420 Lexington Ave., Suite 1714
New York, NY 10170
Tel: 212-697-3438
Fax: 212-697-5983

Nov 052013
 

Triangular Fibrocartilage ComplexBy Nancy Simpkins

Do you have a feeling of catching inside the wrist joint, pain on the ulnar side of the wrist (near the pinky), or a clicking sound when you move your wrist? If so, you may have a tear in your triangular fibrocartilage complex (TFCC).

The TFCC is a structure made up of ligaments and cartilage in the wrist. It enables the wrist to move in six different directions, and is sometimes referred to as the “wrist meniscus.” A fall onto an outstretched hand can cause injury to the TFCC.  Sports that involve gripping something, such as tennis and gymnastics, increase the risk of TFCC injury.  This type of injury becomes more likely after age 30, when degenerative changes in the TFCC begin.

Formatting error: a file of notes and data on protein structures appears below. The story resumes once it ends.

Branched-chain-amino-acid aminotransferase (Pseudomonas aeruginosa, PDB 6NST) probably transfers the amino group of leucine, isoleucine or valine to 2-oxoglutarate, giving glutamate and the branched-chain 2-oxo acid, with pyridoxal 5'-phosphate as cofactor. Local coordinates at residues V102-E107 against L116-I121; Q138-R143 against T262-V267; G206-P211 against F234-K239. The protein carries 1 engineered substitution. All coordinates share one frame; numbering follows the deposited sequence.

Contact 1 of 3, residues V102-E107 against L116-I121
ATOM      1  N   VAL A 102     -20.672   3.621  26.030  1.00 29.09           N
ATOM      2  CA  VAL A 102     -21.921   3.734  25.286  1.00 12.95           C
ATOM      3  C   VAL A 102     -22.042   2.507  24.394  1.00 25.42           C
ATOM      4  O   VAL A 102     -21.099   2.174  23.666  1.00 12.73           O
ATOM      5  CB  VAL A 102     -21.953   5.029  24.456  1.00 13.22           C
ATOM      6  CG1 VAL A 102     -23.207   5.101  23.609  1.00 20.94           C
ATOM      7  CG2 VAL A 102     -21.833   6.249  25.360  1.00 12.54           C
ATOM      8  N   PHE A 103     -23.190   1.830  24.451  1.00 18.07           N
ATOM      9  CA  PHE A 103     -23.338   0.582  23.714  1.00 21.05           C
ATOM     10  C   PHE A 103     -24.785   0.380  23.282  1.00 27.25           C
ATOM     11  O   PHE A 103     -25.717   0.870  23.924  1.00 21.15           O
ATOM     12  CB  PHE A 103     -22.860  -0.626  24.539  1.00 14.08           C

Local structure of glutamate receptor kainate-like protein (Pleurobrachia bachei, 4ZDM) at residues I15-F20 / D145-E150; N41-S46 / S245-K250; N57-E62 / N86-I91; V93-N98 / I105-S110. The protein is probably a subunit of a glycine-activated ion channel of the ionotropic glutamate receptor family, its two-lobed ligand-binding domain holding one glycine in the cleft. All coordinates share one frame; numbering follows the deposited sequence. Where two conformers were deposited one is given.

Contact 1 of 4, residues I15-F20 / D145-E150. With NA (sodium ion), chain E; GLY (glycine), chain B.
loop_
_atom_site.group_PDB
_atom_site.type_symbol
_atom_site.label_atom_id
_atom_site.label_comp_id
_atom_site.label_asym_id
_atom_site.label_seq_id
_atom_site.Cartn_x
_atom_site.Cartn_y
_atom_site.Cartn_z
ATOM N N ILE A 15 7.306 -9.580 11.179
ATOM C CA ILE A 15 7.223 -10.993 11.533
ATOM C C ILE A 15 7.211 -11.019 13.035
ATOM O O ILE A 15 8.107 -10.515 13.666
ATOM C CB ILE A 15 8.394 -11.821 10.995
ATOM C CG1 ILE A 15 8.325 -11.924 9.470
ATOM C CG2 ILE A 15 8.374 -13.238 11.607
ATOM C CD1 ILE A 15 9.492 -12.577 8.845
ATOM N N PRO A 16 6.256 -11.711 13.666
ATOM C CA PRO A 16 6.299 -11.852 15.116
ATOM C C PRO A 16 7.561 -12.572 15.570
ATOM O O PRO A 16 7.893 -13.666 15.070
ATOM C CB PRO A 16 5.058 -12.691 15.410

After a TFCC injury, hand therapy can help stabilize the joint. Therapy may include splinting and grip exercises. Treatment for a torn TFCC may include surgery.